Ms. Chen, who paid $770 a month for a one-bedroom apartment on the fourth floor, said residents had become frustrated with the landlord. “In the winter time, in the coldest days,” she said, “we would have no heat, no hot water.”
Trash also piled up in the basement, she said.
After a number of complaints to 311, the heat would be restored for a few days, then vanish again, she said.
“Excuse after excuse,” she said. “Very frustrating.”
Chris Kui, executive director of Asian Americans for Equality, a neighborhood advocacy group, said his organization had heard complaints about the building where the fire started. “We knew it had a lot of issues,” he said.
On Monday, the group was trying to find shelter for the people who had lost their homes, many of whom were elderly, Mr. Kui said.
Chen Hui, who lived on the third floor of 283 Grand Street, was talking with his wife in China on a Web cam when he realized that he and his parents, who also lived there, had to get out.

The Colored Seamen's Home On 2 Dover Street: 1863

Excerpts from "The Reign of the Rabble," New York Times, Wednesday, July 15, 1863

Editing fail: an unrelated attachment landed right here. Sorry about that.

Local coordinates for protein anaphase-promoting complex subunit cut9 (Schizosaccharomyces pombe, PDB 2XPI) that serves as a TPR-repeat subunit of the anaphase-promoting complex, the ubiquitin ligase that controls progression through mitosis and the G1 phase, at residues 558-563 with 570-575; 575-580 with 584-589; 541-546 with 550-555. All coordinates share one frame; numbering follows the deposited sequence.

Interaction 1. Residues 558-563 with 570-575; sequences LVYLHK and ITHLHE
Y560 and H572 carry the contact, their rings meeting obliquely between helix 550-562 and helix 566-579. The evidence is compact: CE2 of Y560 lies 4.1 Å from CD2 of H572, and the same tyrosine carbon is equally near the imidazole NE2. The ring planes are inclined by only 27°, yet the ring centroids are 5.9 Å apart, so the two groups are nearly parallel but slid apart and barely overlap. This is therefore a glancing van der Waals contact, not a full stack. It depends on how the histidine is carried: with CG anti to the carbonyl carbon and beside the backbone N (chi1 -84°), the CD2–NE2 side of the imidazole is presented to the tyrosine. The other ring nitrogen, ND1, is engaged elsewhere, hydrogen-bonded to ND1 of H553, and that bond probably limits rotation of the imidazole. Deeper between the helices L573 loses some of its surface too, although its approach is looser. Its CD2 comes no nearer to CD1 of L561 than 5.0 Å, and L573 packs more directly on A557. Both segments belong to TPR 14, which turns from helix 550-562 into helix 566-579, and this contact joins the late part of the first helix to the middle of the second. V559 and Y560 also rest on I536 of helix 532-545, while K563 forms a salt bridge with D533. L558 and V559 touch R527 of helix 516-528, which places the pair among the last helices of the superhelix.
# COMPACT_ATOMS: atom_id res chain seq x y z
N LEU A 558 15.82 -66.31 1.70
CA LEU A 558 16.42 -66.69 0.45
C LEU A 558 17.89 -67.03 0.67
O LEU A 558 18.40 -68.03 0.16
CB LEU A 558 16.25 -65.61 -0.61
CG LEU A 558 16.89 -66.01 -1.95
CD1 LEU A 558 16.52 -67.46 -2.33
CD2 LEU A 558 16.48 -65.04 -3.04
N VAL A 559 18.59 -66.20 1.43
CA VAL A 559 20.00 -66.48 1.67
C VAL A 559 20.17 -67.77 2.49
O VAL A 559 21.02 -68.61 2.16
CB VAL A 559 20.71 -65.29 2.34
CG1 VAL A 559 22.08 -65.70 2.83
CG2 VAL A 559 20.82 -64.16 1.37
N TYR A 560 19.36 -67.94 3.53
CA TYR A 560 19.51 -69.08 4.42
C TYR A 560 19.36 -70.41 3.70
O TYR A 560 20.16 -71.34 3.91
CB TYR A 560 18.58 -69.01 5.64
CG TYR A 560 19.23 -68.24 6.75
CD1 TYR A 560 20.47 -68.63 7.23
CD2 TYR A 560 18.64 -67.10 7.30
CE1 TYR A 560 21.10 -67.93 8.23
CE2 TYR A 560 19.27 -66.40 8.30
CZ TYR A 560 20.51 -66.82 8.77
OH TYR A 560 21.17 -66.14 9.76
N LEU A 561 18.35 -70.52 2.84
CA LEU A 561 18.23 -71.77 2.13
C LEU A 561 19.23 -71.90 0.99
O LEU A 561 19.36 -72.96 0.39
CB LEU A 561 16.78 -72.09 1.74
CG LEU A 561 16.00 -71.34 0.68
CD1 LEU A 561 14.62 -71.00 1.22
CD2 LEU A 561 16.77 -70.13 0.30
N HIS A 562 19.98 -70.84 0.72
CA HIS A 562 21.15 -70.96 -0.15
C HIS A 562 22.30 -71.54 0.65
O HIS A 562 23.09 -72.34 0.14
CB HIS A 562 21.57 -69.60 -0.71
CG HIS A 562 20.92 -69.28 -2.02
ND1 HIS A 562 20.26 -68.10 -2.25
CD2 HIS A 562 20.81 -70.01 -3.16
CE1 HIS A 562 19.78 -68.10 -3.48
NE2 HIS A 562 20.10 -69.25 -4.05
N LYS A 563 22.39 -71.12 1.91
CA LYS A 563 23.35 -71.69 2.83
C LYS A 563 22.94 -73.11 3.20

In Roosevelt-street, near Pearl-street, about 4 p.m., an immense crowd reassembled, and it was evident that they required but a spark to enkindle the most angry passions.  The character of the population in that vicinity is one well calculated to take the most active and energetic part in the general riot.  Several negro habitations have been entirely demolished in that neighborhood, and the poor tenants turned into the streets helpless.  The poor creatures look perfectly bewildered -- they are unable to designate between friend or foe. Many have lost all they ever had in the world, and some of them may become charges on the county.  The crowd carried away the weather boards, and every part of the negro habitations that can be detached to make firewood of......